Alarmingly, there were two statements that seemed to endorse vegan junk foods.
This is from Derrick Morgan, an NFL player and a key interviewee in the film:
“Yeah, I love to eat. In the beginning I was like, I gotta psych myself out to say I don’t care about flavor anymore. It wasn’t really a sacrifice. She was still cooking, you know, mac and cheese and chicken wings. Just plant based.” (00:59:51)
This line implies that nothing needs to improve diet, so long as one goes vegan, and one will enjoy improved health. One can eat the same mac and cheese and chicken wings, but if they are plant-based, they become healthy.
This is harmful misinformation.
The second line is from his wife Charity:
“These are plant based burgers. Grill up, smell, and taste like beef. And I’m making truffle mac and cheese, buffalo wings, kale caesar salad, crispy Brussels sprouts with a smoked sauce reduction, and we’ll finish off with a peanut butter cheesecake.” (01:01:10)
Plant-based burgers on plant-based refined buns with plant-based buffalo wings and peanut butter cheesecake.
Sounds a lot like the unhealthy plant-based diet associated with higher heart disease mortality.
Here are some images from the film:
There was a similar scene with Rip Esselstyn (38:17), showing relatively more healthy plant-based foods. Yet while the scene with Charity and Derrick Morgan and teammates focused on the deliciousness of the junky vegan food, the health superiority of the foods introduced in the scene with Rip at the firehouse was never explained. In other words, there was an asymmetry in representing healthy versus unhealthy plant-based diets, and this asymmetry leaned in favor of unhealthy plant foods. This is a serious and harmful flaw.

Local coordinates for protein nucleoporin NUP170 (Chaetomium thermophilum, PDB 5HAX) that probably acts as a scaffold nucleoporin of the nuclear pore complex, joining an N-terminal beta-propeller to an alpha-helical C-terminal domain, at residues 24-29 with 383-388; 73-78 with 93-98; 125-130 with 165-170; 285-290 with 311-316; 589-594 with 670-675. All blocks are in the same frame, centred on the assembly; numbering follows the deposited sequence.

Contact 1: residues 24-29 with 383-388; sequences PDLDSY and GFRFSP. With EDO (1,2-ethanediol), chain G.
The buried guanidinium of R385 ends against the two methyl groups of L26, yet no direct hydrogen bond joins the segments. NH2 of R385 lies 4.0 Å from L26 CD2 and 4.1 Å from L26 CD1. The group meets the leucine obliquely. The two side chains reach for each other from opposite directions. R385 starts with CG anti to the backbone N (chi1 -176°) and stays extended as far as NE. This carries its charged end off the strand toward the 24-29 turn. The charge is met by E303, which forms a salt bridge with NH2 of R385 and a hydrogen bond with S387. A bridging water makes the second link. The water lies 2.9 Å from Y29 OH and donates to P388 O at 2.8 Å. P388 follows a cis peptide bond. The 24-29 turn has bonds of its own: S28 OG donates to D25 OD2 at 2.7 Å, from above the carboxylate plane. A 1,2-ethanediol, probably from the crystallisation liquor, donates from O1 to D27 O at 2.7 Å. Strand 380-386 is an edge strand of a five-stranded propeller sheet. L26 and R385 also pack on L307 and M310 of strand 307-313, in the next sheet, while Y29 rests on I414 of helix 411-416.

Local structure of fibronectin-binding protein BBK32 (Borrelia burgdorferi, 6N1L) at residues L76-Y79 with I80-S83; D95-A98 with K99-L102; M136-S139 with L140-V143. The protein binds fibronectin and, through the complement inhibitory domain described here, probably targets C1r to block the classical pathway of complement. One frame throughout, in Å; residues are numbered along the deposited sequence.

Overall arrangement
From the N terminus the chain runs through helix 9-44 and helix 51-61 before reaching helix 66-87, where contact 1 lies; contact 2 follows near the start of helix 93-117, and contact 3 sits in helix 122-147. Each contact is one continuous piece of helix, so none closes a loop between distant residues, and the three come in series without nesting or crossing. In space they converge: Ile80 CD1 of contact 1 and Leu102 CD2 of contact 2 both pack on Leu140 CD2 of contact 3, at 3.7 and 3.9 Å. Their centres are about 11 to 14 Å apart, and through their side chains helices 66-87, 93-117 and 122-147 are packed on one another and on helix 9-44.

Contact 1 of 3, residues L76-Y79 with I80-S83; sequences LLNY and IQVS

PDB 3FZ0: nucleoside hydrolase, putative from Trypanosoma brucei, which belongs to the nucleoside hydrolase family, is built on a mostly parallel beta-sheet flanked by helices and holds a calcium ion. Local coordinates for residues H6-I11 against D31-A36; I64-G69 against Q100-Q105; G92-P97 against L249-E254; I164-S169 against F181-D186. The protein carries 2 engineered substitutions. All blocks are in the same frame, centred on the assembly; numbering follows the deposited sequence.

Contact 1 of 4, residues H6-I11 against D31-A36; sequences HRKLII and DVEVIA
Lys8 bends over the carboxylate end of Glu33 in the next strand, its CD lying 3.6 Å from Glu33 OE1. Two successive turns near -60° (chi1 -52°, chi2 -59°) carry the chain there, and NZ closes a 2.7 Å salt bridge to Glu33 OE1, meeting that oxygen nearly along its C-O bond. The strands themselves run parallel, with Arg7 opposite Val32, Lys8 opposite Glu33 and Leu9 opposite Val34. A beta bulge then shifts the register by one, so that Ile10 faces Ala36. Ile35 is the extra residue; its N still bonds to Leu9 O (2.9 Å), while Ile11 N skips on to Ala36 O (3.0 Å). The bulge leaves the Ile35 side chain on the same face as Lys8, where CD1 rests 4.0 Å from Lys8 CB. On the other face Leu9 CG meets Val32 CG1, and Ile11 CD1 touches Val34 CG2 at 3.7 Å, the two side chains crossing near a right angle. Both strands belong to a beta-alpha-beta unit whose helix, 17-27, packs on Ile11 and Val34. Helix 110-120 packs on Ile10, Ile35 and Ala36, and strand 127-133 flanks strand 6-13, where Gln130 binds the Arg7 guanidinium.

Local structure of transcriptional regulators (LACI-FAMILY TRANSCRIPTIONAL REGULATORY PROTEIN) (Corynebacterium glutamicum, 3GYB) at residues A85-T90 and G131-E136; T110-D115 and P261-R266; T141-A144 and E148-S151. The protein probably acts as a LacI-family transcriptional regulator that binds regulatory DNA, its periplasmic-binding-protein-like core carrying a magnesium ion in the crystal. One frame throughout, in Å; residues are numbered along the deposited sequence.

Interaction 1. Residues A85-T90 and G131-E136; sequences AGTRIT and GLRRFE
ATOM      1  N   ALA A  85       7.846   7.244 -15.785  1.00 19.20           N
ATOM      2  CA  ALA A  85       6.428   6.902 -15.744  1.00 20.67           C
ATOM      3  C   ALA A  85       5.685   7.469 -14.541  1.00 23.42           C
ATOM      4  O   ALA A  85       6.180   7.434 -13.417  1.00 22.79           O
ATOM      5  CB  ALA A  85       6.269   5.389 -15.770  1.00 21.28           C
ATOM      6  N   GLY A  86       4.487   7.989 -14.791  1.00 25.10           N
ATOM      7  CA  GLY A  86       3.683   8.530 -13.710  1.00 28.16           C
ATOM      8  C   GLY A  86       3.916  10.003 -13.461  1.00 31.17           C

There was one part in the film where James speaks on the harms of refined carbohydrates. He says:
“I already knew that processed carbs like white flour and sugar can lead to weight gain, but what I didn’t realize is that unprocessed carbohydrates like oats, bananas and sweet potatoes are associated with decreased body fat.” (58:38)
Yet this comes just one minute before the long scene showing the football players talking about and eating junky vegan foods.
Which part did you remember? The seconds dedicated to the harms of white flour and sugar? Or the minutes of video dedicated to delicious-looking junky vegan foods containing white flour and sugar being consumed by some of the film’s stars?
The promotion of unhealthy vegan foods–and thus unhealthy vegans–was it intentional?
The promotion of unhealthy foods was not an accident. It was intentional. The word “vegan” was mentioned 11 times. In 9 cases, all that was implied was that a vegan diet was better than a diet containing meat, without specifying what kind of vegan diet.
Alarmingly, in 2 cases, vegan junk food was endorsed:
It’s best to lead by example. Most people say, “Oh, I just can’t become vegan.” I said, “You’re right. It’s a process to it.” I’ll give you guys some vegan chocolates. (01:17:22)
“Really just… I like pizza. If I’m about to just chow down, like really get it, – man, a lasagna. – If you like chicken nuggets, okay, they have vegan nuggets. If you like meatballs, they got vegan meatballs. A lot of pizza, pasta and burgers. Sometimes even at the same time.“
I will not give a time stamp to that line. Why? Because it was the closing line of the movie.
The film closed by emphasizing unhealthy vegan food. This implies that the lack of emphasis on healthy vegan food and the focus on unhealthy vegan food was an intentional design feature of the film.
Look at the following graph again:
And think for a moment about what the apparently focus on unhealthy vegan foods implies.
This problem could have been fixed with just a few minutes of a single interviewee emphasizing and explaining the importance of a plant-based diet that is rich in whole foods, but in the entire 83-minute documentary, this was never done.
Instead, the film closed with a line endorsing a plethora of unhealthy vegan foods. “Sometimes even at the same time.”